57. La Biennale di Venezia (strolling around the city)

As I had the whole second day on my disposal at the Venice Biennale, I’ve actually managed to visit also some of the pavilions scattered around the city, which I usually have no time to do (fyi, I did visit more than the number described here). And it is quite a detective work to find them. Now I know what people mean when they say that sometimes you need to get lost to experience more.


The pavilion of Seychelles is at the beginning of Giardini and everyone can visit it, as it is positioned in a small park. And it is beautiful. Animals, animals all around. But yeah, it does make you think..


It was a complete accident I found it and I was really glad I did (stumbling across the Venetian canals can be a good thing, you see). Their powerful in situ sound installation is in a small church (or a big chapel?), connected by the videos and photographs in the neighbouring house. I felt a nice presence there and feel like I should look more into James Richards, as he intrigues my mind.


Their pavilion is exploring contemporary Mongolian society through universal themes, forcing the symbols of power to correspond with the actual reality of the destruction of the world.


Ok, I admit, I really really needed to use the toilet, so I went to see this exhibition, which is a part of the Biennial. And of course, they do not have a toilet for visitors, even though it is in a beautiful Palazzo Bollani. But as I was there, I wanted to explore what lurks inside. In short: Ryszard was using mathematics to create art. Hell, was he the creator of the QR code?? All in all, the modernistic art was nicely incorporated in a non-white cube palazzo.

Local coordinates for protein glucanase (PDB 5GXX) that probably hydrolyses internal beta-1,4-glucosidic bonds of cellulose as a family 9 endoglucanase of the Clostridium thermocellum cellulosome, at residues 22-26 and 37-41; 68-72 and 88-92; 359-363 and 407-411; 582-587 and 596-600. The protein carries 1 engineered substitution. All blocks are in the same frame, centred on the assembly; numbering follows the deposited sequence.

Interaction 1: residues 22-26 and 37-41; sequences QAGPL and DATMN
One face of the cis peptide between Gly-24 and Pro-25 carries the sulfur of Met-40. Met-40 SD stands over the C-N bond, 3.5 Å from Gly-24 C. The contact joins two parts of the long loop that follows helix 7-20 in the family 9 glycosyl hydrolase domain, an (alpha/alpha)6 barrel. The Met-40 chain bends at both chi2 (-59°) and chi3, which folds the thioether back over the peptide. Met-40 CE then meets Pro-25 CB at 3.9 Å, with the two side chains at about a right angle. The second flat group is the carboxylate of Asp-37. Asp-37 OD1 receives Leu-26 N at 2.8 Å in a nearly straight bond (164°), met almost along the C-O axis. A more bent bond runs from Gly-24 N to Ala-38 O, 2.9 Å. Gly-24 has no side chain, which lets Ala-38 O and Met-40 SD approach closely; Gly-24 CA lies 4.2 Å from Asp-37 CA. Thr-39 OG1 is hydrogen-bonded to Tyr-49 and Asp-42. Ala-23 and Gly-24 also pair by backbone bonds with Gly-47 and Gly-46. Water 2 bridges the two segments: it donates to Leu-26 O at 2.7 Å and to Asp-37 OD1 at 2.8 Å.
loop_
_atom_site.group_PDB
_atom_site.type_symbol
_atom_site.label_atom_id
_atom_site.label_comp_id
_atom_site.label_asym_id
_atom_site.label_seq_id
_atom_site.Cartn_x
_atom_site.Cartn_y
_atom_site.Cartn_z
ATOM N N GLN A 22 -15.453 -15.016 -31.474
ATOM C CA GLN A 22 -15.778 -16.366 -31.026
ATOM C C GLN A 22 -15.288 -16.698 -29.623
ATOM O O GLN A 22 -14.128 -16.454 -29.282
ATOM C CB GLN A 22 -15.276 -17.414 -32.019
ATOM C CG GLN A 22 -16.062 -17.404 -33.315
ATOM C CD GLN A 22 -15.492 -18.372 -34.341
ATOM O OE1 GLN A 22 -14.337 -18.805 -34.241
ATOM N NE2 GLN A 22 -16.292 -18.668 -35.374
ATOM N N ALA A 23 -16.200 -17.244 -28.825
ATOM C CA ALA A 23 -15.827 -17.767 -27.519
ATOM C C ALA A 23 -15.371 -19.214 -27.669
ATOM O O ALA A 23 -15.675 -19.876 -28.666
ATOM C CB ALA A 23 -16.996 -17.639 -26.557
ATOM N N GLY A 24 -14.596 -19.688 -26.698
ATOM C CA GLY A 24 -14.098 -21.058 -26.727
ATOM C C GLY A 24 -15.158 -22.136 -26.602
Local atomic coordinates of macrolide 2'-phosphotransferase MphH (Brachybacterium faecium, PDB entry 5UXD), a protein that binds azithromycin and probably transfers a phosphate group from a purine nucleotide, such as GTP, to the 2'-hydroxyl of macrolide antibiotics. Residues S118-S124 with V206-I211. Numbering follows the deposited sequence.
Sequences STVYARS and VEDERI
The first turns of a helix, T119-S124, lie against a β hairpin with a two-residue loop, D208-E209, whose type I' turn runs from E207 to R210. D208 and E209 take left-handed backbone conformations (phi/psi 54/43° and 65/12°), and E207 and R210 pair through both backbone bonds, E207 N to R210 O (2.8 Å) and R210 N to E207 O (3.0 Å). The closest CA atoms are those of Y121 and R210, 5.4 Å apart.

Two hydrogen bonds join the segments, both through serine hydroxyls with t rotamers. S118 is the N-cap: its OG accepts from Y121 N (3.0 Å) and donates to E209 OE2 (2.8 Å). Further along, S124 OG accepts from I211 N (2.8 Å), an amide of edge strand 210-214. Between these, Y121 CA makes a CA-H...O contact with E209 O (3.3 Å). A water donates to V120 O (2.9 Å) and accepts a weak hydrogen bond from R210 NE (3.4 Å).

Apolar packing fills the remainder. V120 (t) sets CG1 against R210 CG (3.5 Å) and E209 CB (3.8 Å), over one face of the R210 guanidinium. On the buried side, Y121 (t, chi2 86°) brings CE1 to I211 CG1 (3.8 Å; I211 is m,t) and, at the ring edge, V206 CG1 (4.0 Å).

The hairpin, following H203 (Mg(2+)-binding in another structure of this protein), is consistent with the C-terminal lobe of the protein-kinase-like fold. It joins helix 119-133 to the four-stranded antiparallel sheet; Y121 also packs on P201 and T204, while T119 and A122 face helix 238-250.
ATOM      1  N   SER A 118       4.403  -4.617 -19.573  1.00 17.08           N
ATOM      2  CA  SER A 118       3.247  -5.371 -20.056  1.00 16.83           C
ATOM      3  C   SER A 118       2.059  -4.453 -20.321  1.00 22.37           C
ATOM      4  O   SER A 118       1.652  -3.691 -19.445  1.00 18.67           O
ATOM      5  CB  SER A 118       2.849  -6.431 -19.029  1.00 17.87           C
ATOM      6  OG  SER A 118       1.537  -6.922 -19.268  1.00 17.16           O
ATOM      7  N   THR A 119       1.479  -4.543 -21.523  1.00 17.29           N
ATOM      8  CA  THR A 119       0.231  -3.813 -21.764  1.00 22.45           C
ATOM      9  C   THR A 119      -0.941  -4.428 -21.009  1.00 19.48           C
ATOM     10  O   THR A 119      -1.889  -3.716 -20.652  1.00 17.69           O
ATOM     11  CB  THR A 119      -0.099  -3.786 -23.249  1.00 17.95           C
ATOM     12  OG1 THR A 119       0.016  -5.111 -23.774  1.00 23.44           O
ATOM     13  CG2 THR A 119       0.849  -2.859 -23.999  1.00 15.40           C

Another a part of Biennale exhibition not to miss. In the building, there is a presentation of 5 year-long performances of the artist. And I must say, Hsieh is hardcore! He begins every artwork with a strict set of rules that govern his behaviour for the whole year, as he believes that art is a living process, challenging human existence and persistence. Essentially, an exhibition is an archive of his life.


The first association you get when you enter this pavilion is nature and this feeling accompanies you through every room. However, when you read the descriptions, you can be surprised, as the subject is not that innocent. What shook me the most was the location of this exhibition: it was incorporated in an office building (?). I guess the Biennale really uses every single space that is available, which is not a bad thing. If you are interested in how they incorporated the exhibition in the rooms, used for other every day work, you will have to walk a bit; however, it is worth it, if only to see the curatorial decisions made.


Now I can safely say that I was really enthusiastic about the Biennale and it inspired me more than documenta (taking into account that I didn’t experience the Athens’s version, which would probably explain the connections between Kassel more). However, both perennials can be located all around the city, connecting the venues and its people through art. But the signage was much better and more prominent in Kassel, leading to more easily finding the venues. Then, I already pointed out that playing a detective can be an awesome way of exploring Venice.

And if one had more time.. There are so many amazing exhibitions in town I wanted to visit. But that would mean staying another few days in Venice. Next time!

Aaaaand, I was not able to visit Damien Hirst’s exhibition. Too expensive for my taste. The ticket has the same price as the one for a 2 day Biennale….


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